0  18479  41  1654624  26   1654624  26 str
       1  11357  25   914840  15   2569464  41 tuple
       2    149   0   437240   7   3006704  48 dict of module
       3   3013   7   361560   6   3368264  54 types.CodeType
       4   2922   6   350640   6   3718904  59 function
       5    509   1   319928   5   4038832  65 dict (no owner)
       6    332   1   303008   5   4341840  69 dict of type
       7    332   1   297448   5   4639288  74 type
       8    154   0   161392   3   4800680  77 dict of lepl.core.config.ConfigBuilder
       9    141   0   150840   2   4951520  79 dict of class
  <180 more rows. Type e.g. '_.more' to view.>

The input stream went from "1" to "10000000" (10e7).  With unicode that's
about 2 * 10e7 * 7 bytes (about 100MB).  The total memory used (note that the
snapshot above still has pending results from backtracking, so the parser
still "exists" in memory) is 6MB.

So this is equivalent to parsing a 100MB file using just 6MB of memory.

(Another simple way to see that input is not in memory is to note that there
are not 10 million instances of any one object!)


Fix 1 - No need for NO_STATE

From: andrew cooke <andrew@...>

Date: Wed, 2 Mar 2011 07:45:30 -0300

I've dreamt up a fix that avoids the need for NO_STATE.  The reference to
stream that was being kept is used only for debugging so a good compromise (I
hope) is to use a weak reference.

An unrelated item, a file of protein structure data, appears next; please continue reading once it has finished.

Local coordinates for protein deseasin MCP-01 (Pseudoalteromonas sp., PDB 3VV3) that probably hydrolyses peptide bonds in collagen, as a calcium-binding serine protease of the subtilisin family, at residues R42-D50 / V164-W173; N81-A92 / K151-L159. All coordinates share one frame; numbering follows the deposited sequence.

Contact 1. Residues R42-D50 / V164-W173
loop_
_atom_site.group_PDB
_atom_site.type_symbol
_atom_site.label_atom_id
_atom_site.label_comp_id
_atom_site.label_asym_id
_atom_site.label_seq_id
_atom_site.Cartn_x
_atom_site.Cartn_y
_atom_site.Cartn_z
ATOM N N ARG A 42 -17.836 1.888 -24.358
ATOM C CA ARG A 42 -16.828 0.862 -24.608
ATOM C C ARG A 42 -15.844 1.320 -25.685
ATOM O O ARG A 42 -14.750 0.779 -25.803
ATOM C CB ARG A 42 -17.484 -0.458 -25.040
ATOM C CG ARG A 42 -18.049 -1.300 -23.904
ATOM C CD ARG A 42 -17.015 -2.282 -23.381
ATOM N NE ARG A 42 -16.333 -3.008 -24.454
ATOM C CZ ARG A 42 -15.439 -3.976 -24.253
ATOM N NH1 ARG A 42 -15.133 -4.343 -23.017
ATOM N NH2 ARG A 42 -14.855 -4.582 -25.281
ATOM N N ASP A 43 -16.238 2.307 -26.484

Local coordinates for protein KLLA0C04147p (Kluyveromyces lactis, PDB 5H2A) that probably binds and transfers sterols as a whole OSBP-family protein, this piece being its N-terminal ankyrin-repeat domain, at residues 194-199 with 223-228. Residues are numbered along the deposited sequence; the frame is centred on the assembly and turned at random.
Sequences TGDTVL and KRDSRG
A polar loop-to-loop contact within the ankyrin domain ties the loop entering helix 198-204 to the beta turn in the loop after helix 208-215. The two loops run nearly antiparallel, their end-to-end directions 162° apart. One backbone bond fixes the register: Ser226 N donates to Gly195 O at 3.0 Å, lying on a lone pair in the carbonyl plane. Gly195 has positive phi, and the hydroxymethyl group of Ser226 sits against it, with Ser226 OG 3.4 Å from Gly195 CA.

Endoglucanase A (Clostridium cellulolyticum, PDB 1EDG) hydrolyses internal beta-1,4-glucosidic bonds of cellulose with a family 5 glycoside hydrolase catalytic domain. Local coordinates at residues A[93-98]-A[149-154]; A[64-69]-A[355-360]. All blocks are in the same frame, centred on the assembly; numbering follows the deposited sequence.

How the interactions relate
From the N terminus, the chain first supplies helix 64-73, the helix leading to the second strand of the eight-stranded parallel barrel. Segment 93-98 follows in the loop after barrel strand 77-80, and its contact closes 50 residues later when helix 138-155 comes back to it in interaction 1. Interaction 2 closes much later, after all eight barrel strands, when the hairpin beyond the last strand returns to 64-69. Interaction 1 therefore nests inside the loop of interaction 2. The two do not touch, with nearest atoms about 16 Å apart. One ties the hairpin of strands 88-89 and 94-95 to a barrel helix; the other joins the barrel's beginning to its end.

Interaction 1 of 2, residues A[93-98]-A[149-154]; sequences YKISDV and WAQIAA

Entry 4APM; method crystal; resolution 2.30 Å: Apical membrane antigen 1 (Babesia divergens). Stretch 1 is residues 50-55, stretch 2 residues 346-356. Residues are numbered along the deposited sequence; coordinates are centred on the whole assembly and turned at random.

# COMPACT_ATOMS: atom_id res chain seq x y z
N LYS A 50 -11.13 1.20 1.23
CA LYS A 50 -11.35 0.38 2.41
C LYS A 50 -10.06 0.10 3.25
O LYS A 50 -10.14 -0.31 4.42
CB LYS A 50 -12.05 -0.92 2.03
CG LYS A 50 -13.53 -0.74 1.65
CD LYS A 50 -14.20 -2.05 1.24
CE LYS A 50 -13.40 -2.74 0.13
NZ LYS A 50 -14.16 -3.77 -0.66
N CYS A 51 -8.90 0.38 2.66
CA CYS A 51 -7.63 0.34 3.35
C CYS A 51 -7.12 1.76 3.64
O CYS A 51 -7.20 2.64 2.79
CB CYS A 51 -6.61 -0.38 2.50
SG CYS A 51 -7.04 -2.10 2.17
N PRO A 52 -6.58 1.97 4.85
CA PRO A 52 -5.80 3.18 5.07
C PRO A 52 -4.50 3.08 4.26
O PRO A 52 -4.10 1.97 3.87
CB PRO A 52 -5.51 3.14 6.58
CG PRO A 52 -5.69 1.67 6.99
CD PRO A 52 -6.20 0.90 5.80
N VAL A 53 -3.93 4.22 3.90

In fact, a simple weak reference won't do, because a stream is a tuple in Lepl
5, so it's actually a wek reference to an anonymous function that returns the
stream.  Despite this being ubiquitous code (on the "inner loop" in a broad
sense) that doesn't affect performance (at least, not much - it's more than
offset by another fix that I made, which I didn't have space to explain above,
that makes (a lack of) transformations more efficient).


Fix 2 - No need for explicit clip

From: andrew cooke <andrew@...>

Date: Wed, 2 Mar 2011 08:57:36 -0300

And, as suggested above, I can tie GeneratorMatcher together with the search
so that clip is set automatically.  The parser now looks like:

    sum = ([0], lambda a, b: [a[0] + b[0]])
    with Override(reduce=sum):
        total = Digits()[:] & Eos()

Well, almost - I am using a bunch more config options and need to check what
is really necessary...


Final Code

From: andrew cooke <andrew@...>

Date: Wed, 2 Mar 2011 21:21:22 -0300

This shows the final code and configuration needed: